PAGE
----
Leaving home again?

It feels like just yesterday … except for the achy knees, growing bald spot atop my head and the wrinkles and age spots on my face.

Those things and more tell the real story: It’s been 10 years since I revisited my childhood neighborhood and was told by a little voice inside my head to do something about its broken, blighted and sad condition.

More specifically, it was the park of my youth, Fletcher Field, which became the main focus. Back in the late 1960s and early 70s, it was our field of dreams, the center of our kid universe. But on the day of my visit in June 2007, it had become an overgrown eyesore … an urban prairie littered with rusted, broken playground equipment and a baseball backstop that was a trellis for whatever weeds were growing around it.

What really broke my heart was that the kids in the neighborhood still played there because, frankly, they had no place else to go. It became a mission to put the pieces in place to rebuild the park and then keep it a cut, clean and safe place for the kids in the neighborhood to play and dream about better tomorrows.

In my heart, however, I wanted even more than that. I wrote this in a blog entry in October 2007:

My wife, Shannon, and I have been together for 15 years. She understands me better than I understand myself, can tell when my thoughts are racing.

After the kids were tucked away in bed last night, she sat next to me on the couch in our tiny living room in Grosse Pointe Woods and asked me what was going on in my little head (I wear a 7 1/4 fitted ballcap).

“What’s your plan, Michael?” she asked, knowing that I was thinking about the old neighborhood.

A loaded question, for sure, one that I’ve been asking myself since my visit to Fletcher Field and Dobel Street in June. Back then, I asked a simple question: “Would somebody please cut the grass at Fletcher Field so the children of the neighborhood have a real place to play?”

In retrospect, I think I was asking for a whole lot more — a face lift for the entire neighborhood so the children have a real place to live.

So, Shannon and everybody else who’s asked me about my long-term plan, that’s what I want — the neighborhood to be livable again.

I want to create a park the neighborhood can be proud of. I want to help Shield of Faith establish a private school at the former Holy Name, start programs to put kids and their caregivers on the path to success. I want to make the neighborhood safe again, put up street lights so the tragedy that took place at Schaefer and Grove Street on Thursday doesn’t happen again, and hire a private security operation to patrol streets that city police seemingly have forgotten. I want to knock down the abandoned houses in the area and build new ones. I want to reopen the corner stores that used to service the area so people don’t have to drive to the other side of 8 Mile Road to buy a gallon of milk. I want people to run back to the neighborhood rather than run from it.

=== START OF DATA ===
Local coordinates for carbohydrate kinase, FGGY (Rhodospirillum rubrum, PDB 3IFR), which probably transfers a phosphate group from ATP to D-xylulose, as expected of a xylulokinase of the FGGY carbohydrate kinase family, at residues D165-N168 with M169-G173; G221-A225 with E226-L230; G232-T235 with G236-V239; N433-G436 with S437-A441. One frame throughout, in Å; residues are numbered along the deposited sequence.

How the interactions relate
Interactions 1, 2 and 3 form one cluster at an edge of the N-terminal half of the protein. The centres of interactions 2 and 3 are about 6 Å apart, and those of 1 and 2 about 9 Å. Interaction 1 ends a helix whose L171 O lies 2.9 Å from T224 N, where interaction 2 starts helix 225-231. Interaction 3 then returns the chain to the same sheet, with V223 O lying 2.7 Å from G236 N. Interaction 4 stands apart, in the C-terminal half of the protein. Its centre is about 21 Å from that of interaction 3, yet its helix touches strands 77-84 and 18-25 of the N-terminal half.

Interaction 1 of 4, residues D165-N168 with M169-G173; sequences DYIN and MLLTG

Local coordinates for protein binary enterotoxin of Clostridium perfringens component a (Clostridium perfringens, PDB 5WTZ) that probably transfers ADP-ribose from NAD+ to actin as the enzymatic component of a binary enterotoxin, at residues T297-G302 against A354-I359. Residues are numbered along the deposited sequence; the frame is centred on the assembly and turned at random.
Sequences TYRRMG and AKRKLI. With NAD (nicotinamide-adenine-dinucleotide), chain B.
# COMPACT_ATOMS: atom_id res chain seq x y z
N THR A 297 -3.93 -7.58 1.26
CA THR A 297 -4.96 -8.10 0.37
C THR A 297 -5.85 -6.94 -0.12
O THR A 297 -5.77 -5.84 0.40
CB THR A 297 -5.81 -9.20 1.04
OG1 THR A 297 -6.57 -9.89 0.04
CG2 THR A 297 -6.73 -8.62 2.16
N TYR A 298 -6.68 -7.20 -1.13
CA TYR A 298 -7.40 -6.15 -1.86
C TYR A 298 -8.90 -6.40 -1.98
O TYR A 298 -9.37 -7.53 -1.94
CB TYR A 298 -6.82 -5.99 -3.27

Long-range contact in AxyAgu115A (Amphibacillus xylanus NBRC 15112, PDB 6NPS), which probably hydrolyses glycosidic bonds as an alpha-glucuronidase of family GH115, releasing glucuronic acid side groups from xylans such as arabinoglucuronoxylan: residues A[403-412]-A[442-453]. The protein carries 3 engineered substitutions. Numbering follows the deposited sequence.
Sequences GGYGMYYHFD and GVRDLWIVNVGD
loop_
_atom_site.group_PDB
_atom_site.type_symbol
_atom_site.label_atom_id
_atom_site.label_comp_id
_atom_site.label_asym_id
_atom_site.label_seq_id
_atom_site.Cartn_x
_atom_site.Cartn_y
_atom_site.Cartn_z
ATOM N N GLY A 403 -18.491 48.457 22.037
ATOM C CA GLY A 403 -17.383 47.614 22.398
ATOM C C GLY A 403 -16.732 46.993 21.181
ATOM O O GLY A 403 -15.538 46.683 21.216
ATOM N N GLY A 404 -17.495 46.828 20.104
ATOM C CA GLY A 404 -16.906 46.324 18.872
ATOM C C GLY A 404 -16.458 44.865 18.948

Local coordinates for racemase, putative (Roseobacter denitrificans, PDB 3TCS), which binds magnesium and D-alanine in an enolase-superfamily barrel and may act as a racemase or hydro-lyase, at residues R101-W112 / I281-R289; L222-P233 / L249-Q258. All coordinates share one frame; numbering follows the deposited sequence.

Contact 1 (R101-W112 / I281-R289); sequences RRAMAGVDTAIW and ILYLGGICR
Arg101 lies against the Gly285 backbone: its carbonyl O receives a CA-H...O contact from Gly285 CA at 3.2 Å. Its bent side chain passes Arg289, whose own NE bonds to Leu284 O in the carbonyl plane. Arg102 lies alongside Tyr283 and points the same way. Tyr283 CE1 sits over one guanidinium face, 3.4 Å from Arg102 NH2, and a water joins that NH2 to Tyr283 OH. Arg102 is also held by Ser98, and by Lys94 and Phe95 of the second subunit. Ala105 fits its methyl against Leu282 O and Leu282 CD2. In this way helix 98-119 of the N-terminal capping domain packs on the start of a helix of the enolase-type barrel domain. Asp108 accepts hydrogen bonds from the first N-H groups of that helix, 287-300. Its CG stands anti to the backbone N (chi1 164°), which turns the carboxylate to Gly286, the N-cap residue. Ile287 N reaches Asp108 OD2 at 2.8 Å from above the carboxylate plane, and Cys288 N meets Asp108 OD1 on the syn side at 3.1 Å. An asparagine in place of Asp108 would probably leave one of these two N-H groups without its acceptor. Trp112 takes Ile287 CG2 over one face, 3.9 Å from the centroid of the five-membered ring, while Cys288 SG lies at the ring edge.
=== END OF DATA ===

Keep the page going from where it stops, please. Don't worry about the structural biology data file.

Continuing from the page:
And when we’re done, perhaps 10 years from now, I want to sit on my porch on Dobel Street and a have a beer with my neighbor, paying no attention to the color of his skin, and watch children play kick-the-can again on the well-manicured front lawns.

Is that too much to ask for?

Without a doubt, it was too much to ask for in the time period I had designated. And sitting at Fletcher Field this past Sunday, I felt like it would probably never happen. So much has changed in the neighborhood since 2007. Mostly, it’s just become more barren and sad.

The fix has been in for decades to kill off the area like it was a patch of weeds impeding the growth of that freakin’ airport. Now it looks like they’re exploring some other industrial options for the neighborhood.

Last night, I talked with Bishop James A. Jennings Jr., pastor of Shield of Faith, which is housed in the former Holy Name of Jesus campus. He admits to feeling the same way: Maybe it’s time to move on and take our resources and energy to a different community.

Or maybe it’s time for a renewal, attempt to find the enthusiasm and strength we all felt after the interfaith service at the old church in March 2008, when Shield of Faith and Holy Name came together and it seemed like anything and everything was possible.

Remember? Sounds from Sunday’s Miracle on Van Dyke.

So here’s what I’m thinking: Let’s meet at the park on Saturday, May 20, at 11 a.m. to plant some wild flowers, grill some hot dogs, and talk and pray about our future plans. Whatever it is — a renewal or a closure — I want to do it on Sunday, Sept. 24, in spectacular fashion at the church and the park. That date, Sept. 24, is the 10th anniversary of our very first park cleanup and barbecue

Remember? A Park Reborn.

In the meantime, think and pray on it, and please pass the word. I’ve lost track of so many people since this all started. I want their input, their support and their participation in either the beginning of something new or the end of something that could only be described as God’s work.